Rolling Steel Fire Door Components 101

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By now, we know how important rolling steel fire door assemblies are to a facility’s overall passive fire protection system. In the event of a fire, these devices act as the first line of defense to prevent flames, smoke, and toxins from spreading throughout a building. We know that fire doors serve a number of functions, but primarily they are a part of the building’s fire protection plan to act as a barrier against the spread of fire and smoke.These openings are such a critical piece of the fire safety plan and are, in essence, meant to strengthen the effectiveness of the active fire systems, such as fire alarms and sprinklers. Compartmentalizing a building with fire-rated separations like fire walls and fire partitions is critical to ensure the fire and smoke doesn’t spread. The inspection of fire and smoke doors, including rolling steel fire doors, in required per NFPA’s Life Safety Code® and NFPA 80, among other codes to ensure they are in proper working order and functioning as intended.

A fire rated steel rolling door is one that has the ability to self-close in the case of a fire. The intention of a rolling steel door is to prevent a fire from spreading from one room to another. The rating on the door will have to match or supersede the rating of the wall upon installation, or else the door is deemed useless to the building’s fire protection system.

The fire door drop test ascertains whether your fire doors meet the required fire safety compliance. As your doors are used daily, they tend to become coated in grease, dust and other debris which could cause a problem with the way they function. Annual fire door inspections are intended to make sure that your door’s components are free from debris, all parts are undamaged and in working order, and more importantly, that the fusible links are in working order.

We’ve put together this infographic to share information on the main components of a rolling steel fire door. We’ll talk you through what to look for on the rolling doors in your facility.

Major Rolling Steel Fire Door Components:

Hood

A housing that mounts horizontally, serving as an enclosure for the counterbalance assembly and door header. The hood is made of fire-rated sheet metal and keeps the brackets rigid and intact.

Counterbalance Shaft

A system of springs or weights to provide the amount of force needed to raise the door and maintain it in the open position.

Brackets

End supporting plates bolted to the wall or to extensions of the guide wall angles that serve to support the barrel and form end closures for the hood.

Fusible Links

The fusible link is the most common fire door release device. The link is compromised of two pieces of metal held together by a low-melting solder. They are used to connect two pieces of sash chain or cable on a fire door. Upon melting, the fusible link causes the release arm or dropout arm to become activated, initiating the closing of the door.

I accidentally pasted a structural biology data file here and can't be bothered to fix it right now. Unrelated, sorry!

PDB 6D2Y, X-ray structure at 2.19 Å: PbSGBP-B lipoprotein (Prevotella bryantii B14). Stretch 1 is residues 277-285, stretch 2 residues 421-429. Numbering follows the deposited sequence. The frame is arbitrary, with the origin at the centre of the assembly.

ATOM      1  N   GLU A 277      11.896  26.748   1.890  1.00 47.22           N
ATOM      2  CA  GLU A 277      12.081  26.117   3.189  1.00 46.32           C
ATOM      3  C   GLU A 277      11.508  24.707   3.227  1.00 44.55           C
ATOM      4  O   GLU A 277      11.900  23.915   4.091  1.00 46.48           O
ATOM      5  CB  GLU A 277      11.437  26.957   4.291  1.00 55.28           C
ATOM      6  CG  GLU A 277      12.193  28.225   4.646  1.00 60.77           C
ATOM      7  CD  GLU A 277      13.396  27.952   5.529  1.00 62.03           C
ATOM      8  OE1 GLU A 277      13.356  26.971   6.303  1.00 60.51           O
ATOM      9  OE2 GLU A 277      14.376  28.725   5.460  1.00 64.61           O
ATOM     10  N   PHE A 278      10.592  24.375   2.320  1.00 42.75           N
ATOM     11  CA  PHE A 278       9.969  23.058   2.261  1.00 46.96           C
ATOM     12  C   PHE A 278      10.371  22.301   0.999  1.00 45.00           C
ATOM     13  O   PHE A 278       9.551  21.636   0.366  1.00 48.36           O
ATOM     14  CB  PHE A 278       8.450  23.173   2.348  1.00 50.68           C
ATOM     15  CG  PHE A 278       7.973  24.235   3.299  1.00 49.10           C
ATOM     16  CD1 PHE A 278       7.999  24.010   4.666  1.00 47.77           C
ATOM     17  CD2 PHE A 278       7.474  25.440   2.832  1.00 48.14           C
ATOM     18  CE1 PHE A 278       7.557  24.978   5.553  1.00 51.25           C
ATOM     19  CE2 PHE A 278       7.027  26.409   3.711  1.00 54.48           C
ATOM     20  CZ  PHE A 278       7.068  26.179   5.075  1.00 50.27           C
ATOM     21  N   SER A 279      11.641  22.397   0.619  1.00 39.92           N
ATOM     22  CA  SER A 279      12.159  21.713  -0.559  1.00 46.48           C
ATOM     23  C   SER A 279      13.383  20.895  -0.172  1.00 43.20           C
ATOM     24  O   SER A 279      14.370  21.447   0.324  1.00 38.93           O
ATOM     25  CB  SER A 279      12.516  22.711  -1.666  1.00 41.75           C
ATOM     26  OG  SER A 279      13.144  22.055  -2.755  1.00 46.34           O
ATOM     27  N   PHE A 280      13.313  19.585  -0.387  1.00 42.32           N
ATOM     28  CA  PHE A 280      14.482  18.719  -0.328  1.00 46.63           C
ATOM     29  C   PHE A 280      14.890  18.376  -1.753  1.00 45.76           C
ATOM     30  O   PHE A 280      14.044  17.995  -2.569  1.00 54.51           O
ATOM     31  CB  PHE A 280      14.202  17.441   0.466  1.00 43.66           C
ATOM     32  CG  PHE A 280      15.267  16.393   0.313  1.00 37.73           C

Release Mechanism

Releases the door in the even to of a fire. The release mechanism is often tied to a fire alarm system or smoke detector system.

Slats

Each of the individual section of the curtain is called a slat. These are connected in a way that they can make the door “roll up” when it is in an open position.

Sash Chain

The sash chain is used in conjunction with S hooks and Fusible Links to hold the release system in place. Once a fusible link melts, the sash chain goes slack and releases a predetermined amount of spring tension allowing the fire door to automatically close. The sash chain must travel smoothly through any pulley system upon activation of the fusible link or release. The chain must be free of any kinks that would prevent it from closing completely.

Curtain

This is the “door” itself—the steel curtain is what covers the majority of the space when the door is closed and it is tucked away when the door is open.

Turnbuckles

A turn buckle is a tightening part that you can use to tighten up the cable/sash chain

Fire Rated Label

While not necessarily a true operational component of fire door, the fire rated label contain valuable information  regarding the construction of the door, including the name of the manufacturer, the testing laboratory, and the fire-protection rating.

Seal

Seals are installed around all edges of the door to insure that temperatures stay as consistent as possible when the door is in the closed position.

Guides

Fire door guides retain the edges of the curtain while opening. Typically they are constructed of steel angles that are galvanized, non-galvanized, painted or stainless steel. Usually the top of guides are flared, providing a smooth transition for the curtain to enter into the guides.

Barrels

The barrel is a cylindrical, steel tubing or pipe, whose main function is to house the counterbalance springs and other related hardware. The barrel must be large enough to house all of the springs required to correctly balance the door.

End Locks

Molded nylon, steel stamping or malleable iron castings which are riveted to curtain slat ends at every other slat to prevent slats from shifting laterally or from sliding out.

Gears

The gears are the mechanical a part of the motor system that rotates to facilitate opening and closing of the rolling fire door. Gears can fail to turn due to lubrication or rust and should be checked carefully during routine inspection. 

Motors

Some rolling fire doors are motorized and as such have a mechanical system that allows you to open and close the door with just the press of a button.

Want more information about rolling steel fire doors, their inspections, and the codes that mandate them? Sign up for our online training course coming soon that will give you ALL of the information you need to be able to perform these mandatory safety inspection in-house.